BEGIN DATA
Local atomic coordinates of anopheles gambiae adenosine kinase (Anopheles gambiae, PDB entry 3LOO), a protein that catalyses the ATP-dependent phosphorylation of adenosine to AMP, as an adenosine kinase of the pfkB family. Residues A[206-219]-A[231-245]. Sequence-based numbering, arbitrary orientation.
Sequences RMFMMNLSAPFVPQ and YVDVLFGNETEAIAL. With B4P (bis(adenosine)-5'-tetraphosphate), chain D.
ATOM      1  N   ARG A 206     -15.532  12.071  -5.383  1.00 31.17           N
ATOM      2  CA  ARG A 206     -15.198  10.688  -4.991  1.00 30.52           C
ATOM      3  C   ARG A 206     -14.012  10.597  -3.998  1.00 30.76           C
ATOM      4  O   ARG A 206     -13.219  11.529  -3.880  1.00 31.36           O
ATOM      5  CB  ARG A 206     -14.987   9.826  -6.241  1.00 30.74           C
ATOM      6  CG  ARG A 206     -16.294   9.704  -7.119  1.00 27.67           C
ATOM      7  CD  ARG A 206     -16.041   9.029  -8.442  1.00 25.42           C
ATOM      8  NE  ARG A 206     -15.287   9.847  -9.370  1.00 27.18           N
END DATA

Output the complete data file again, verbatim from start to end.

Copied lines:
Local atomic coordinates of anopheles gambiae adenosine kinase (Anopheles gambiae, PDB entry 3LOO), a protein that catalyses the ATP-dependent phosphorylation of adenosine to AMP, as an adenosine kinase of the pfkB family. Residues A[206-219]-A[231-245]. Sequence-based numbering, arbitrary orientation.
Sequences RMFMMNLSAPFVPQ and YVDVLFGNETEAIAL. With B4P (bis(adenosine)-5'-tetraphosphate), chain D.
ATOM      1  N   ARG A 206     -15.532  12.071  -5.383  1.00 31.17           N
ATOM      2  CA  ARG A 206     -15.198  10.688  -4.991  1.00 30.52           C
ATOM      3  C   ARG A 206     -14.012  10.597  -3.998  1.00 30.76           C
ATOM      4  O   ARG A 206     -13.219  11.529  -3.880  1.00 31.36           O
ATOM      5  CB  ARG A 206     -14.987   9.826  -6.241  1.00 30.74           C
ATOM      6  CG  ARG A 206     -16.294   9.704  -7.119  1.00 27.67           C
ATOM      7  CD  ARG A 206     -16.041   9.029  -8.442  1.00 25.42           C
ATOM      8  NE  ARG A 206     -15.287   9.847  -9.370  1.00 27.18           N